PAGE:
The Memorandum of Incorporation (“MOI”) is the founding document of company which, in conjunction with the Companies Act, 2008 (Act No. 71 of 2008) (“Act”), regulates the governance and affairs of a company. It sets out rights, duties and responsibilities of shareholders, directors and others within and in relation to a company, and other matters dealt with in section 15 of the Act.

Section 15 of the Act, amongst others, provides for deviation from the standard provisions set out in the Act and permits the MOI to –

  • deal with a matter that the Act does not address;
  • alter the effect of any alterable provision of the Act (i.e. a provision that may be negated, restricted, limited, qualified, extended or otherwise altered in substance or effect);
  • impose on the company a higher standard, greater restriction, longer period of time or any similarly more onerous requirement, than would otherwise apply to the company in terms of an unalterable provision of the Act (i.e. a provision that may not be negated, restricted, limited, qualified, extended or otherwise altered in substance or effect).

It is important to note that the MOI is a public document, which is filed with the Companies and Intellectual Property Commission (“CIPC”). Any person can, subject to payment of the prescribed fee, obtain a copy of a company’s MOI from CIPC. Confidential company matters are therefore best dealt with in the Shareholders Agreement (a private document) and not in the MOI.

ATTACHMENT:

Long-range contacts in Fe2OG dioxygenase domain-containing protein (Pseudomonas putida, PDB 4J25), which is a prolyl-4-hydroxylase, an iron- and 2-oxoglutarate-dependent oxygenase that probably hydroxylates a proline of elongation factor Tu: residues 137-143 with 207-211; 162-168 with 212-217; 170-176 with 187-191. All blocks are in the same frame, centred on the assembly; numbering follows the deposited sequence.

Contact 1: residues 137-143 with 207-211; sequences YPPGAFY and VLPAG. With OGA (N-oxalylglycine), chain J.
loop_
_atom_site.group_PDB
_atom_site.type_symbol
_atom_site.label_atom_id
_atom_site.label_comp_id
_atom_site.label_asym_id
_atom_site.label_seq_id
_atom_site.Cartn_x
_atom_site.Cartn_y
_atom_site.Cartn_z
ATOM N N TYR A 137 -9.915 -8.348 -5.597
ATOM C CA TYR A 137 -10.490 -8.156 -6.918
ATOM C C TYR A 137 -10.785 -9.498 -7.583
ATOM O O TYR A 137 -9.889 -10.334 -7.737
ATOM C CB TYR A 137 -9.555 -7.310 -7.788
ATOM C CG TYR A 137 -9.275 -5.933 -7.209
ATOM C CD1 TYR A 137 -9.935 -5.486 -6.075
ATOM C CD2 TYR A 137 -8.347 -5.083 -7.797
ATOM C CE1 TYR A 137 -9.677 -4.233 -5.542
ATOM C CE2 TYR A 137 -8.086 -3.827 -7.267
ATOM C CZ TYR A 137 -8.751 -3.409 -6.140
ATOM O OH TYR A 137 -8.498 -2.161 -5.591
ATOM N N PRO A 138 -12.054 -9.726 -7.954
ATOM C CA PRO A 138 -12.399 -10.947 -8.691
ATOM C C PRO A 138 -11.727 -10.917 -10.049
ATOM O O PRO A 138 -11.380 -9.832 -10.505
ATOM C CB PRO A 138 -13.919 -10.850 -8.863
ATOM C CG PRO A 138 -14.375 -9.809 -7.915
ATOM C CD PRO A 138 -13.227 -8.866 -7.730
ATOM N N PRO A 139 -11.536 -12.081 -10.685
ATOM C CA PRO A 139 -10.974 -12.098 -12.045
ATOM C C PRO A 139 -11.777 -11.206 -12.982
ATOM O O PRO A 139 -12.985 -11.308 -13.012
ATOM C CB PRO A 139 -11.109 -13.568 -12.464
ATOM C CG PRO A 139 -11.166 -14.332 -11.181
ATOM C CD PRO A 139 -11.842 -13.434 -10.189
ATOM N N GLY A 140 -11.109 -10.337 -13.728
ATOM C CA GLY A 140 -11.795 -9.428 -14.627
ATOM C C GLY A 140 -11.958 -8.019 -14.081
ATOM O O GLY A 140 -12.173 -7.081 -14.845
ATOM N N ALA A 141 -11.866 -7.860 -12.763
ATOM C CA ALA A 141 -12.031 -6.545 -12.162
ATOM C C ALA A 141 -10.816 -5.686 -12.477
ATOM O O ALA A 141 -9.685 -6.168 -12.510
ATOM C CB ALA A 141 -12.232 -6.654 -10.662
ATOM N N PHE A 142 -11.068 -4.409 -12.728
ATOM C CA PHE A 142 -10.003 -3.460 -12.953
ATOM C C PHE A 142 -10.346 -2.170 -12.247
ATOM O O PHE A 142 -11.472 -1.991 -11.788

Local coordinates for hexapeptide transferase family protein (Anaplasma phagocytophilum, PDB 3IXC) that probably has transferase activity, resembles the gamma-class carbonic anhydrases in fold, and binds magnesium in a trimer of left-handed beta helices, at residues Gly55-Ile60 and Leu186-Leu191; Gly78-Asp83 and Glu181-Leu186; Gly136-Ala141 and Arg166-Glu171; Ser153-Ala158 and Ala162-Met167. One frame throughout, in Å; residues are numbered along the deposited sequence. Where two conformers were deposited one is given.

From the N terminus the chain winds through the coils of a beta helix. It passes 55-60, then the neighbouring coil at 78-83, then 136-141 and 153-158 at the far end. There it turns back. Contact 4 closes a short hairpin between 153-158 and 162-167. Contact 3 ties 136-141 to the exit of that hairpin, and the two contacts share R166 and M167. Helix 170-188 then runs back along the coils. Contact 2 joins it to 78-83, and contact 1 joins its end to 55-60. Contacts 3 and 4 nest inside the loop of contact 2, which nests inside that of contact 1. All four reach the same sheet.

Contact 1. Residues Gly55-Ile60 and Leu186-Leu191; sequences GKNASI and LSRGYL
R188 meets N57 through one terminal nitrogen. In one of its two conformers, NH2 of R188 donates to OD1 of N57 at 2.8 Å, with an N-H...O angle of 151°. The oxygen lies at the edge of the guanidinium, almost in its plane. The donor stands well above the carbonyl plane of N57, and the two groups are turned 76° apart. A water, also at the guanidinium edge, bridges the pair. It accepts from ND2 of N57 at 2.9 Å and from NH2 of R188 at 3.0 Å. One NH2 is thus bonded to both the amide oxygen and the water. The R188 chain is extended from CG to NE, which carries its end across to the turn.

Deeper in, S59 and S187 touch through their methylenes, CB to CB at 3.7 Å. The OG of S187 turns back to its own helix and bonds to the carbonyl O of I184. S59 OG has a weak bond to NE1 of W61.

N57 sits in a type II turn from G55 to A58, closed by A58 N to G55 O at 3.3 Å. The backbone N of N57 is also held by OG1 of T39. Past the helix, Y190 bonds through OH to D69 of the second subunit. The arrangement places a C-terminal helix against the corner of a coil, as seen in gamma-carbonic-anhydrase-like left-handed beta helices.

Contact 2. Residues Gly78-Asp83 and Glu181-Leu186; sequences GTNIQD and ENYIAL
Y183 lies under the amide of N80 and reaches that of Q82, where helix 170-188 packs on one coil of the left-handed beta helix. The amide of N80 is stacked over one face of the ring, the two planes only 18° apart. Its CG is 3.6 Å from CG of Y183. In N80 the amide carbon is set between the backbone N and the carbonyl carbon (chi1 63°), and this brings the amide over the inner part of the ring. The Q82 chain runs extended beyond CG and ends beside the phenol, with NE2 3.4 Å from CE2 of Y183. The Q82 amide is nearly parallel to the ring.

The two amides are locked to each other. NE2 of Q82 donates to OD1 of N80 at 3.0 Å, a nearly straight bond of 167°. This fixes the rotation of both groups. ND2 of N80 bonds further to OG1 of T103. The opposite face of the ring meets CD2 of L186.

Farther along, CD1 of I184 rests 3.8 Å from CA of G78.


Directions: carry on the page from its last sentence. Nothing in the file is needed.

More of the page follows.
1. Shareholders Agreement

In terms of section 15(7) of the Act, the shareholders of a company may enter into any agreement, with one another concerning any matter relating to the company (namely a Shareholders Agreement), provided that such agreement must be consistent with the Act and the company’s MOI.

Any provision of a Shareholders Agreement that is inconsistent with the Act or the company’s MOI is void to the extent of the inconsistency, it is therefore important to carefully align a Shareholders Agreement to ensure its validity and enforceability.

Unlike the MOI, a Shareholders Agreement is not filed with CIPC and is not available to the general public. It is a private document which, among others, regulates the confidential affairs of the company, such as funding, voting, deemed offers, forced sales, come along, tag along, deadlock and other significant issues.

  1. Summary

In order to ensure good governance, transparency and accountability a company should definitely have a properly drafted MOI and Shareholders Agreement. A company’s MOI and Shareholders Agreement must further be aligned with one another and the Act, falling which it could have negative and / or unintended consequences.

It is essential to consult a qualified commercial attorney to assist with the preparation a customized MOI and Shareholders Agreement, to ensure statutory compliance and to limit potential disputes between stakeholders.